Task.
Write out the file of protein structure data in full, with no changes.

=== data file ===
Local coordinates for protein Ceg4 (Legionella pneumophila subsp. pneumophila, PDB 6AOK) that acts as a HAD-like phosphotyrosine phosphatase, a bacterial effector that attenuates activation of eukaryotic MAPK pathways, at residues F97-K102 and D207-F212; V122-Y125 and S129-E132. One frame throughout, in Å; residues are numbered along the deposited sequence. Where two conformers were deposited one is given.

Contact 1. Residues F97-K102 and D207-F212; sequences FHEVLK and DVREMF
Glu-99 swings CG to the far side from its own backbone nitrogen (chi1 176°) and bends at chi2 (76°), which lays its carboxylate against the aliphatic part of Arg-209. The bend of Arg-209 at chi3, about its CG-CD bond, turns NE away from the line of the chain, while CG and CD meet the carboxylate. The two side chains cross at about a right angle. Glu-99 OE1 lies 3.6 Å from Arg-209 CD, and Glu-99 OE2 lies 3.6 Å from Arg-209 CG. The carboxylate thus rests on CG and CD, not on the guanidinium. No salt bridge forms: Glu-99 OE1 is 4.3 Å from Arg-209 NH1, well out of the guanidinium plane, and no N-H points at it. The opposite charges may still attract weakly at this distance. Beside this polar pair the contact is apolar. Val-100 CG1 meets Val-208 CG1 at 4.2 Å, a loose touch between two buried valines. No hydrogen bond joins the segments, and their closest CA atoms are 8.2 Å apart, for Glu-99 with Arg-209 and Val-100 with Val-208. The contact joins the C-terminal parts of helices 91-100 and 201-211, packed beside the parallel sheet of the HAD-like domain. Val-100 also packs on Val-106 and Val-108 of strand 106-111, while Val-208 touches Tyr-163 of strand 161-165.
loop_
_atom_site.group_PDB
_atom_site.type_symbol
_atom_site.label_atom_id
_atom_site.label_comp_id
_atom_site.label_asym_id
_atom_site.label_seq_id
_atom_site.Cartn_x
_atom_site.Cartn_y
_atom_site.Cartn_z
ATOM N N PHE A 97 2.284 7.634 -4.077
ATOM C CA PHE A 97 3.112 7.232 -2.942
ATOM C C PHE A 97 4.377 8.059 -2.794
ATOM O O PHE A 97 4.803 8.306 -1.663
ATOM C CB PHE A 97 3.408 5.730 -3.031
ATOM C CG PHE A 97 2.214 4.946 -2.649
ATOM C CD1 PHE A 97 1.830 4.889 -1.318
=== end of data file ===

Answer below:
Local coordinates for protein Ceg4 (Legionella pneumophila subsp. pneumophila, PDB 6AOK) that acts as a HAD-like phosphotyrosine phosphatase, a bacterial effector that attenuates activation of eukaryotic MAPK pathways, at residues F97-K102 and D207-F212; V122-Y125 and S129-E132. One frame throughout, in Å; residues are numbered along the deposited sequence. Where two conformers were deposited one is given.

Contact 1. Residues F97-K102 and D207-F212; sequences FHEVLK and DVREMF
Glu-99 swings CG to the far side from its own backbone nitrogen (chi1 176°) and bends at chi2 (76°), which lays its carboxylate against the aliphatic part of Arg-209. The bend of Arg-209 at chi3, about its CG-CD bond, turns NE away from the line of the chain, while CG and CD meet the carboxylate. The two side chains cross at about a right angle. Glu-99 OE1 lies 3.6 Å from Arg-209 CD, and Glu-99 OE2 lies 3.6 Å from Arg-209 CG. The carboxylate thus rests on CG and CD, not on the guanidinium. No salt bridge forms: Glu-99 OE1 is 4.3 Å from Arg-209 NH1, well out of the guanidinium plane, and no N-H points at it. The opposite charges may still attract weakly at this distance. Beside this polar pair the contact is apolar. Val-100 CG1 meets Val-208 CG1 at 4.2 Å, a loose touch between two buried valines. No hydrogen bond joins the segments, and their closest CA atoms are 8.2 Å apart, for Glu-99 with Arg-209 and Val-100 with Val-208. The contact joins the C-terminal parts of helices 91-100 and 201-211, packed beside the parallel sheet of the HAD-like domain. Val-100 also packs on Val-106 and Val-108 of strand 106-111, while Val-208 touches Tyr-163 of strand 161-165.
loop_
_atom_site.group_PDB
_atom_site.type_symbol
_atom_site.label_atom_id
_atom_site.label_comp_id
_atom_site.label_asym_id
_atom_site.label_seq_id
_atom_site.Cartn_x
_atom_site.Cartn_y
_atom_site.Cartn_z
ATOM N N PHE A 97 2.284 7.634 -4.077
ATOM C CA PHE A 97 3.112 7.232 -2.942
ATOM C C PHE A 97 4.377 8.059 -2.794
ATOM O O PHE A 97 4.803 8.306 -1.663
ATOM C CB PHE A 97 3.408 5.730 -3.031
ATOM C CG PHE A 97 2.214 4.946 -2.649
ATOM C CD1 PHE A 97 1.830 4.889 -1.318